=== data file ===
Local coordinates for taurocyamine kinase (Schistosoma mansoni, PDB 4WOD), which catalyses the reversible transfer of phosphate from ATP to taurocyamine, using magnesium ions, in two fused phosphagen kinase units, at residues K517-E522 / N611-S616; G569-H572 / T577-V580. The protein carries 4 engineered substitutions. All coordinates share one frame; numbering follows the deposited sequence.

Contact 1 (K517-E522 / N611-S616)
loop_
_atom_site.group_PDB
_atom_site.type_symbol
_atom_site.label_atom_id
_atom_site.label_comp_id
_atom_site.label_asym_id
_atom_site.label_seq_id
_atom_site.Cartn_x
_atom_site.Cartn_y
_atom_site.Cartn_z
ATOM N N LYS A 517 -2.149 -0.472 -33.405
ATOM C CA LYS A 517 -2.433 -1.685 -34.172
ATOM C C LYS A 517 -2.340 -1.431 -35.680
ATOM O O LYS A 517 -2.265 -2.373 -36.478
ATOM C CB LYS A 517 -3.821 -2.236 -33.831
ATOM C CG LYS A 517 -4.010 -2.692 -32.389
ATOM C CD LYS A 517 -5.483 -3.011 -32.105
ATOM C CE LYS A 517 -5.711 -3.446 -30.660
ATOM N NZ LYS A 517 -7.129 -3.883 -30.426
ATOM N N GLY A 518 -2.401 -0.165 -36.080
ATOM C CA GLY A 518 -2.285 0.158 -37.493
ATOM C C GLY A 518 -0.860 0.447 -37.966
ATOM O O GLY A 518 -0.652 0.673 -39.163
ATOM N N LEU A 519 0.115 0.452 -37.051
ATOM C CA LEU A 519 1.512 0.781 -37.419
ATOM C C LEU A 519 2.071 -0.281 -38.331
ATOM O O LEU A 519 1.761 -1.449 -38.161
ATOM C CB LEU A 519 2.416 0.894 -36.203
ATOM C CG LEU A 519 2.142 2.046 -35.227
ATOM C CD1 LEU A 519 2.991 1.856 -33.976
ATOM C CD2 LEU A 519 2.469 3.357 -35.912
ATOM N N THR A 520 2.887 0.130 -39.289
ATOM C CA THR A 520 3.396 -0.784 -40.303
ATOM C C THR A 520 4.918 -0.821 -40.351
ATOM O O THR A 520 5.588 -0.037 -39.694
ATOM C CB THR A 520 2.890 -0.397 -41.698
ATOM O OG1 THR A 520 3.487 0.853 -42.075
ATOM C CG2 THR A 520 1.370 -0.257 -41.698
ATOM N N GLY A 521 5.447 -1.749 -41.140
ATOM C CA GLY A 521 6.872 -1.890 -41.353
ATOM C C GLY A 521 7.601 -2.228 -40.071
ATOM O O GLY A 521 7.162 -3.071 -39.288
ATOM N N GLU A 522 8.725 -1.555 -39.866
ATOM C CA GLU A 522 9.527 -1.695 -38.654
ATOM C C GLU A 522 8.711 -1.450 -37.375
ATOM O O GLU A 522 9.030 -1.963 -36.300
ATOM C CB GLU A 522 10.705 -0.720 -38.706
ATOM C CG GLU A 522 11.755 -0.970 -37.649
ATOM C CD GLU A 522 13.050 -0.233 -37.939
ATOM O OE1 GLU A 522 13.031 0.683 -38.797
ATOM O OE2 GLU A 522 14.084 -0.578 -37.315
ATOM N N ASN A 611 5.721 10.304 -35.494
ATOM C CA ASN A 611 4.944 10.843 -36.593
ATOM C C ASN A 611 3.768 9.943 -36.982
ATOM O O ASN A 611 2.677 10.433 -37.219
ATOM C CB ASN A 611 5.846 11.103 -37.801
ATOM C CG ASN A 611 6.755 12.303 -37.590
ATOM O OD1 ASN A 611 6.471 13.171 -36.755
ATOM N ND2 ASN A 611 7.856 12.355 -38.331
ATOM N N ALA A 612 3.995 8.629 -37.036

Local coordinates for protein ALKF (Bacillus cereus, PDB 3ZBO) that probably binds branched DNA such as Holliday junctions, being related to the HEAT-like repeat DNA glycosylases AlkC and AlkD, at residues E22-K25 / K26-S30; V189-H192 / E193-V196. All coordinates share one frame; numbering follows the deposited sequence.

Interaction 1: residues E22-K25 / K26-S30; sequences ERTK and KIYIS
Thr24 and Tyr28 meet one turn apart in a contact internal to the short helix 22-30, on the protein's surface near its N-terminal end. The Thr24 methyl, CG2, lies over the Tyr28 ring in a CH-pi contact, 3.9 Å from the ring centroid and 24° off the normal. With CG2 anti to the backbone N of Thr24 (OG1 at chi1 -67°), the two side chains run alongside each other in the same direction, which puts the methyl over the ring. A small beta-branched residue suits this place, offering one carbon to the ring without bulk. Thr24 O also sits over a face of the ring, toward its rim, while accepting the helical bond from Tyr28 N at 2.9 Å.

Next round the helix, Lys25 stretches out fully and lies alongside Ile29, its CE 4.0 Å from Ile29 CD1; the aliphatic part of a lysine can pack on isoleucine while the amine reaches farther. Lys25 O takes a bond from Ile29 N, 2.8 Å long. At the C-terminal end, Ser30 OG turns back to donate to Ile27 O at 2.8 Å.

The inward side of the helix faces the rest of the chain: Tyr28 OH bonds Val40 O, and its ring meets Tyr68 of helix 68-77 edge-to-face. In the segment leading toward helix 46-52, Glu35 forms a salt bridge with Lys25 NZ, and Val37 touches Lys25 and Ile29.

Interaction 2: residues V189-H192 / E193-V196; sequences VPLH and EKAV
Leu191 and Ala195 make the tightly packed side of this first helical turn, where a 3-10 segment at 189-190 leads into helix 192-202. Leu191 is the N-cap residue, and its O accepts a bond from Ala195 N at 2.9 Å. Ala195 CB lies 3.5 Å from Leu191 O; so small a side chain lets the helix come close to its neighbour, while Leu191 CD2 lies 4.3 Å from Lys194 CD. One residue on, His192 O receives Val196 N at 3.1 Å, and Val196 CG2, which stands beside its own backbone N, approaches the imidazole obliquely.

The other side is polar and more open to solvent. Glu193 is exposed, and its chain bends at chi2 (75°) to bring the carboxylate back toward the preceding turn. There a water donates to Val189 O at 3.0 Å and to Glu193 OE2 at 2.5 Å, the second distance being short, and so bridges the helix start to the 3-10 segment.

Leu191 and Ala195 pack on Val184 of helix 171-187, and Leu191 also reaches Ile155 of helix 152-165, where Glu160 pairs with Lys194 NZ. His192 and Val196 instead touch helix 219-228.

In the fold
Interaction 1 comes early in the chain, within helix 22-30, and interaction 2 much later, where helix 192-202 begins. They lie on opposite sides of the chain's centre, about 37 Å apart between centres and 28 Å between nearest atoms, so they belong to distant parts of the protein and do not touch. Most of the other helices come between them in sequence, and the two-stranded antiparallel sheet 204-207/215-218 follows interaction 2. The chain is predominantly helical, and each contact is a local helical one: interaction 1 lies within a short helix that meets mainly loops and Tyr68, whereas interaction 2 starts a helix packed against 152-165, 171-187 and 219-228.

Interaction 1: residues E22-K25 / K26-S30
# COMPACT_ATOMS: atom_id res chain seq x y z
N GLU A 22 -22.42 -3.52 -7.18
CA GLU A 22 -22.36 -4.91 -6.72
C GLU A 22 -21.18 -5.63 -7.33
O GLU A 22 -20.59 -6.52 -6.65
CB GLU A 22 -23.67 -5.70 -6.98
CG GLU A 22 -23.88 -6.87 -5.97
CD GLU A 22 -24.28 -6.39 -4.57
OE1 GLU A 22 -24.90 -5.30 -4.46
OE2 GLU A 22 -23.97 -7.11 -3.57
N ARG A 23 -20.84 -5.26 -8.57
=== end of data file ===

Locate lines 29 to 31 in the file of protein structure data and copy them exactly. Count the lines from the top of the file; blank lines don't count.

ATOM O O LEU A 519 1.761 -1.449 -38.161
ATOM C CB LEU A 519 2.416 0.894 -36.203
ATOM C CG LEU A 519 2.142 2.046 -35.227